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American commish Aresco says paying players will lead to 'ruin'

By Matt Norlander | Staff Writer

Mike Aresco said Wednesday he is firmly, fundamentally against paying college athletes. (DePaul Athletics)
Mike Aresco said Wednesday he is firmly, fundamentally against paying college athletes. (DePaul Athletics)

If you're waiting on a major college commissioner to court the undertaking of paying college athletes, you're not going to find it in the new American Athletic Conference.

At the league's media day in Memphis Wednesday, league commissioner Mike Aresco (who we questioned on a number of topics with his all-new conference last spring) said, "We will not pay players."

Aresco did hedge a bit, adding that player stipends weren't out of the question. Stipends would provide all college athletes a little bonus money to help with compensation for the cost of attendance.

"We will not establish an employer-employee relationship," Aresco said, according to a report by the Associated Press. "That's not what college sports is about, and it is the road to ruin. The amateur model may be strained. There's no question there's issues. But with intelligent work and revisions, it can continue to work. It has to work."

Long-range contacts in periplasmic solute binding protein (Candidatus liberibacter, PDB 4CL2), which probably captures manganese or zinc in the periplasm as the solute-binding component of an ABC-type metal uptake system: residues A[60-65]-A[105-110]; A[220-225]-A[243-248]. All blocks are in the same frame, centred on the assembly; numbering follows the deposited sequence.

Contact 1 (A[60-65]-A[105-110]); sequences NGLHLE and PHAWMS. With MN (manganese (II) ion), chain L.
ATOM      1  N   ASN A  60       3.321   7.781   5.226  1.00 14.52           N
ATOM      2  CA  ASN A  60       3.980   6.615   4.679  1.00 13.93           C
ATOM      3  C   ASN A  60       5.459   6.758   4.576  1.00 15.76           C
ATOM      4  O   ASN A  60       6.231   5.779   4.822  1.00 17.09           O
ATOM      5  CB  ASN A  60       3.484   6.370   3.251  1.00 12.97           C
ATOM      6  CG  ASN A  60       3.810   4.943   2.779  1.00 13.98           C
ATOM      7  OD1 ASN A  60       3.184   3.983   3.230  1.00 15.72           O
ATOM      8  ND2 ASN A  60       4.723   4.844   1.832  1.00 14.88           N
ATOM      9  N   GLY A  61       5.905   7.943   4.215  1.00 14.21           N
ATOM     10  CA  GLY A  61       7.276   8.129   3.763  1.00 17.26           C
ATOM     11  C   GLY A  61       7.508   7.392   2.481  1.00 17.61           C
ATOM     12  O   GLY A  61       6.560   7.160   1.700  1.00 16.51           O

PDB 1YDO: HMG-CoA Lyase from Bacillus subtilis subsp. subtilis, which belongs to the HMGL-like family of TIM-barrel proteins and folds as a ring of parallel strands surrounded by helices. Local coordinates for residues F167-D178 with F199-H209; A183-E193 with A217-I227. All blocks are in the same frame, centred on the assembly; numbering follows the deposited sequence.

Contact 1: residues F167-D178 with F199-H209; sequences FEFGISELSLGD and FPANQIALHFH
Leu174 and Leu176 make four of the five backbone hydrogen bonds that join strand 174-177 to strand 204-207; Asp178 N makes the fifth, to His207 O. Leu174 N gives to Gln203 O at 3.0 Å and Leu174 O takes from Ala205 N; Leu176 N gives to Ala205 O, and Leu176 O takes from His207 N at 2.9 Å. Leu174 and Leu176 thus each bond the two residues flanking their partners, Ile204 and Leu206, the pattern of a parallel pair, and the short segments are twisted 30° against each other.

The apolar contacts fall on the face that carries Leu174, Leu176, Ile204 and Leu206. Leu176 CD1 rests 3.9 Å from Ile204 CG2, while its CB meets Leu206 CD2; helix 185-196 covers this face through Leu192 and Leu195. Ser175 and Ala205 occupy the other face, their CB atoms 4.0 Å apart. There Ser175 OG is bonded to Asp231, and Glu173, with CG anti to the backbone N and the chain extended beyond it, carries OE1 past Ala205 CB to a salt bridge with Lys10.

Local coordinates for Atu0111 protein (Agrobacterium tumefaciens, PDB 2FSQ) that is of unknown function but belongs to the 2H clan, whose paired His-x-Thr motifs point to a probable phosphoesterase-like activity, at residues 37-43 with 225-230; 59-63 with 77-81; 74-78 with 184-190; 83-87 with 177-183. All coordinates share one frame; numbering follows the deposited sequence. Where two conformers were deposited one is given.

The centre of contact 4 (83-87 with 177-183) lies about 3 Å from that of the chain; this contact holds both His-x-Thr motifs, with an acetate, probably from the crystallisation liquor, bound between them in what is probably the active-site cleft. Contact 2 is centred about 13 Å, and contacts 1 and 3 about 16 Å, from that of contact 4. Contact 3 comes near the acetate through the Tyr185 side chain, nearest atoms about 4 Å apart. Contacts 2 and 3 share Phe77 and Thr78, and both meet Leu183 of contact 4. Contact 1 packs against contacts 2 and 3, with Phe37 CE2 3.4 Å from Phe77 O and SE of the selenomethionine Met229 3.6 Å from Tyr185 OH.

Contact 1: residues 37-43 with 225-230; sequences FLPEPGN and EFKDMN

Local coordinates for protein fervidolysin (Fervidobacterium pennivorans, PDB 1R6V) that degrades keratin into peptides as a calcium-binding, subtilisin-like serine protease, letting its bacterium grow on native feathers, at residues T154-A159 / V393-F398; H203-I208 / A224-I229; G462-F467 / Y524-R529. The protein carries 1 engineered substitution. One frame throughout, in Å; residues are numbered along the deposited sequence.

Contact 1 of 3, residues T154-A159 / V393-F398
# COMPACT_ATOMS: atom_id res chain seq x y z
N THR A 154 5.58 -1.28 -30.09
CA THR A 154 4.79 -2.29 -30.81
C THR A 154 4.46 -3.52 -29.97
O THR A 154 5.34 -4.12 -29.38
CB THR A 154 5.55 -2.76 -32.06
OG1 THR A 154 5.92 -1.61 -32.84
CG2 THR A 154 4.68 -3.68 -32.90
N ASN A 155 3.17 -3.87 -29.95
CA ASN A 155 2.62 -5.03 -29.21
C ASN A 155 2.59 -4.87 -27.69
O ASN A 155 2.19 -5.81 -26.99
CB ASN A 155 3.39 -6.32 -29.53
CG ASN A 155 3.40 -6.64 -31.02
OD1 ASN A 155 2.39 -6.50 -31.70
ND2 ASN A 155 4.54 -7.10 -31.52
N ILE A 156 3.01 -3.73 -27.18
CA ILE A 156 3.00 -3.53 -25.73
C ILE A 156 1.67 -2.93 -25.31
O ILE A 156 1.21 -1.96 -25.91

In the current collegiate climate, the discussion of if/how/where/when to pay college athletes has been increasing in volume over the past half-decade. It shows no signs of quieting, despite a lack of action. The inability to determine a solution proves there is no easy way to appeasing both sides on what's now the most divisive issue in college sports. Philosophies vary, but there remains a constant: those in power are nearly uniform in their opposition to using school money to pay college athletes that are on scholarship.

One more note regarding stipends: The NCAA passed a rule nearly two years ago that allowed $2,000 per player per school. But it was mostly the big schools, with the biggest budgets, voting for it. After a majority of smaller schools voted against the stipend -- because they can't afford it -- it was taken off the table.

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